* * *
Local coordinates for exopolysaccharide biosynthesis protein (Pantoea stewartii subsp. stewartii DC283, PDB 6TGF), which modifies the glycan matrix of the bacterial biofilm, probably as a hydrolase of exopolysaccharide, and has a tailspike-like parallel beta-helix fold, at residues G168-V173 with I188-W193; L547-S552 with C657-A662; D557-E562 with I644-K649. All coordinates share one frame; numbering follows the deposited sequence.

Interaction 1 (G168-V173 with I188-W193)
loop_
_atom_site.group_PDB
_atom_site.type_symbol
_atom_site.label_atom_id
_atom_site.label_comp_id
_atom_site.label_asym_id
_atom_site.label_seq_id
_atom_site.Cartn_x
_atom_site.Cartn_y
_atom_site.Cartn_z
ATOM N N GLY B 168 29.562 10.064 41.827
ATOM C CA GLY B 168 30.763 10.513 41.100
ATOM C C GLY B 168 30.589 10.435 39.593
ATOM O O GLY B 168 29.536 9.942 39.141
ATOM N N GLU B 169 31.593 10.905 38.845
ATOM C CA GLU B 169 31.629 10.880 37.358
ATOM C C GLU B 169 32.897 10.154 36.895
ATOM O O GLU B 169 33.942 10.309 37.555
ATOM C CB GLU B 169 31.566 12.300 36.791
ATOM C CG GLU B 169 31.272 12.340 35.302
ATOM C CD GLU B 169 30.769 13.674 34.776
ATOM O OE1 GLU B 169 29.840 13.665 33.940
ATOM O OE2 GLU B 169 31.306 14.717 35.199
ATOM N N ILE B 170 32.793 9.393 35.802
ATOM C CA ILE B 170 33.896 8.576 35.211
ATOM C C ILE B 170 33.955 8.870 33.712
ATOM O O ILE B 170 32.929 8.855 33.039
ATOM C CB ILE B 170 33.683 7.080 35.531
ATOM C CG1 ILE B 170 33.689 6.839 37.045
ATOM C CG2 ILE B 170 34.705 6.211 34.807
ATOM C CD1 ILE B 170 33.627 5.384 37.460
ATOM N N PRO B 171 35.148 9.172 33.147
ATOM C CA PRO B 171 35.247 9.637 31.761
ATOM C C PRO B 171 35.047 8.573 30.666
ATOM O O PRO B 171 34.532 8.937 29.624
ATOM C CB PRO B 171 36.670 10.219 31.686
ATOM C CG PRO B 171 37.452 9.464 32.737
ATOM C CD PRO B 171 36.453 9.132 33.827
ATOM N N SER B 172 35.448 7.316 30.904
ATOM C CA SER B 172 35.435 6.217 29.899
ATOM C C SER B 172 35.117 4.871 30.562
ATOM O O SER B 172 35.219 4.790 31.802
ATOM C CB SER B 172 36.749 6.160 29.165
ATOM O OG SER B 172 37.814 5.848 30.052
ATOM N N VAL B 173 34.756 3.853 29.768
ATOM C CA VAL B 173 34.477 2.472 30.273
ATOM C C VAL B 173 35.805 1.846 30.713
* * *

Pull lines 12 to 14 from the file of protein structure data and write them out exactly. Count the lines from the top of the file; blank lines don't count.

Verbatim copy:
_atom_site.Cartn_z
ATOM N N GLY B 168 29.562 10.064 41.827
ATOM C CA GLY B 168 30.763 10.513 41.100